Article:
The .179 first showed up early in 2017 written on his cleats in dark marker. It soon moved to a handwritten notebook and, not too long after that, to his phone.

“I write notes on different pitchers,” Judge said. “Like after I face certain guys, I write down what I saw, what the slider, what [other pitches] looked like, how he attacked me. I’m writing down things that I do in the cages. I’ve got a bunch of different things in there, but every single time I open the notes, it’s right there at the top.”

Not big on personal glory

After each benchmark approached and achieved this season, his interactions with reporters have had an element of unintended comedy: Judge, always politely and with a smile, responding with an all-about-the-team answer of some kind, all but dismissive of whatever buzz his individual efforts that day or night caused.

"It’s not too difficult if your main objective and your main focus is to go out there and win a game,” Judge said Sunday in Milwaukee of the challenge of blocking out the excitement and noise accompanying his pursuit of Roger Maris’ American League and franchise record of 61 home runs set in 1961. “I’m focused on doing what I can to be a good teammate, help the team win.”

Those kinds of answers, familiar as they’ve become, didn’t begin this season.

Rewind to March 30, 2017, inside the cramped visitor’s clubhouse of the Phillies' spring training home.

Earlier in the day, in the manager’s office at Steinbrenner Field in Tampa, before the 30-minute bus ride to Clearwater, Joe Girardi told Judge he had prevailed in a battle with Aaron Hicks — who himself had a pretty good spring training that year — for the starting job in rightfield.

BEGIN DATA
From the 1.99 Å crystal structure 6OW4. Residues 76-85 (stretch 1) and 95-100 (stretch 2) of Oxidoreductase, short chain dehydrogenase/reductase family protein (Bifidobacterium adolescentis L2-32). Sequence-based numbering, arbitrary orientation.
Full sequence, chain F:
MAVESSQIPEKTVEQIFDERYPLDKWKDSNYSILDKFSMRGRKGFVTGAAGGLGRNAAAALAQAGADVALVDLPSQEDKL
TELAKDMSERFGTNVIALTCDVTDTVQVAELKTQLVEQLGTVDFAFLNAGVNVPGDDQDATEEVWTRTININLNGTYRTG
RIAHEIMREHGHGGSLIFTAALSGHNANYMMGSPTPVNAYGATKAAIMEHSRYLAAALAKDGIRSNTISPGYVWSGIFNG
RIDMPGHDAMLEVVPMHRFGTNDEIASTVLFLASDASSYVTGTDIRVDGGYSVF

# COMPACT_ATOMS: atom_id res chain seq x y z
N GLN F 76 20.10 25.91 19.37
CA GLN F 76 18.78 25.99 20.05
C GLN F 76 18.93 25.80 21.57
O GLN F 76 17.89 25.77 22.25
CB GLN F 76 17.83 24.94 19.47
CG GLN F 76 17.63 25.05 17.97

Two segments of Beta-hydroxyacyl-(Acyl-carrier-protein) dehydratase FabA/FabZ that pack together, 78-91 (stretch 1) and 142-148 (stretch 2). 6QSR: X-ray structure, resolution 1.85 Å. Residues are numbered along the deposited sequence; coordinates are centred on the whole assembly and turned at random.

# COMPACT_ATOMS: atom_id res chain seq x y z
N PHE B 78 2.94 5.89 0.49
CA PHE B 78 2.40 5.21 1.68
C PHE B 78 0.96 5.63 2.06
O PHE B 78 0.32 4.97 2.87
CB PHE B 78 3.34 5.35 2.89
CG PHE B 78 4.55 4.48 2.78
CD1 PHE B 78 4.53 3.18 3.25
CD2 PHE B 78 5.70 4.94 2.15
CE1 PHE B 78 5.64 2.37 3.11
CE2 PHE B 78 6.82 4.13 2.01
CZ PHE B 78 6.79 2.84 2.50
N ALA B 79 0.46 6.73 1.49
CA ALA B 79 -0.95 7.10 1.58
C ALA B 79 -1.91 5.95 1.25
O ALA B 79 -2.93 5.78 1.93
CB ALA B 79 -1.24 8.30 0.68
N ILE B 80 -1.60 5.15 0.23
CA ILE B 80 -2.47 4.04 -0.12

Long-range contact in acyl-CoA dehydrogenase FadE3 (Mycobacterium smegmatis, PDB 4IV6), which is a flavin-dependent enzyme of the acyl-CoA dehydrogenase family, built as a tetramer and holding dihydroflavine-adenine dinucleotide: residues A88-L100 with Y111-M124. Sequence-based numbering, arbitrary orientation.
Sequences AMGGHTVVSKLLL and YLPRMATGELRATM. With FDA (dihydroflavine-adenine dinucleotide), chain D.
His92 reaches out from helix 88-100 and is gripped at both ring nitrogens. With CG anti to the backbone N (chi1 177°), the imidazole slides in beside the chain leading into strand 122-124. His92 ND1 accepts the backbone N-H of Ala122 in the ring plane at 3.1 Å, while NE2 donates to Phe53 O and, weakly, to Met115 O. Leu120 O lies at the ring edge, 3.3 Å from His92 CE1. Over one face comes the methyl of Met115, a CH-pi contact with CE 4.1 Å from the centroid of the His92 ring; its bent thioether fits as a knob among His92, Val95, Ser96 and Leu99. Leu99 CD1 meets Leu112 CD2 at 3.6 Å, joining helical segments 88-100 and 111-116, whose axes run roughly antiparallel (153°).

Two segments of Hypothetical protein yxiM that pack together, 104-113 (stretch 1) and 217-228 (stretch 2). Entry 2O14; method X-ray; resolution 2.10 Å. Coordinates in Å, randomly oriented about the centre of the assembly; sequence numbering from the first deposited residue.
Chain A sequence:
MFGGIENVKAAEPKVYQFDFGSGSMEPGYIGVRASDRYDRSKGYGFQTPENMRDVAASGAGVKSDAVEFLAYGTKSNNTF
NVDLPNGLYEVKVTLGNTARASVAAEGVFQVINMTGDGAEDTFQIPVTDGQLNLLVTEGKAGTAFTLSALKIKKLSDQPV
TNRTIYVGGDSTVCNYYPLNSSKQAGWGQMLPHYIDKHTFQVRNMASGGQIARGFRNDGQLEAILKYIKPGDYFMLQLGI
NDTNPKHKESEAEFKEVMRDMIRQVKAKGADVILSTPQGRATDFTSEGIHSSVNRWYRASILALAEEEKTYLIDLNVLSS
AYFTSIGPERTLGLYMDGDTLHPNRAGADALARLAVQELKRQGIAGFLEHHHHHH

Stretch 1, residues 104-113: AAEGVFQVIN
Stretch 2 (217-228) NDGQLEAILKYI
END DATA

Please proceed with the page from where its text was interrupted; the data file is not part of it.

It is a somewhat forgotten part of recent Yankees history that Judge, though the favorite, was guaranteed nothing.  The competition was real. Judge entered that spring training surrounded by questions, most of them a result of how 2016 ended.  

“Nothing really changes,” Judge told a small group of reporters after coming out of that afternoon’s game in Clearwater. “Now the real work starts. I’m about trying to keep it.”

Asked a handful of different ways about the accomplishment of being named the starting rightfielder for the Yankees as a rookie, Judge, each time flashing the smile that fairly early on in the regular season had Madison Avenue beating down his door, refused to luxuriate in the feat.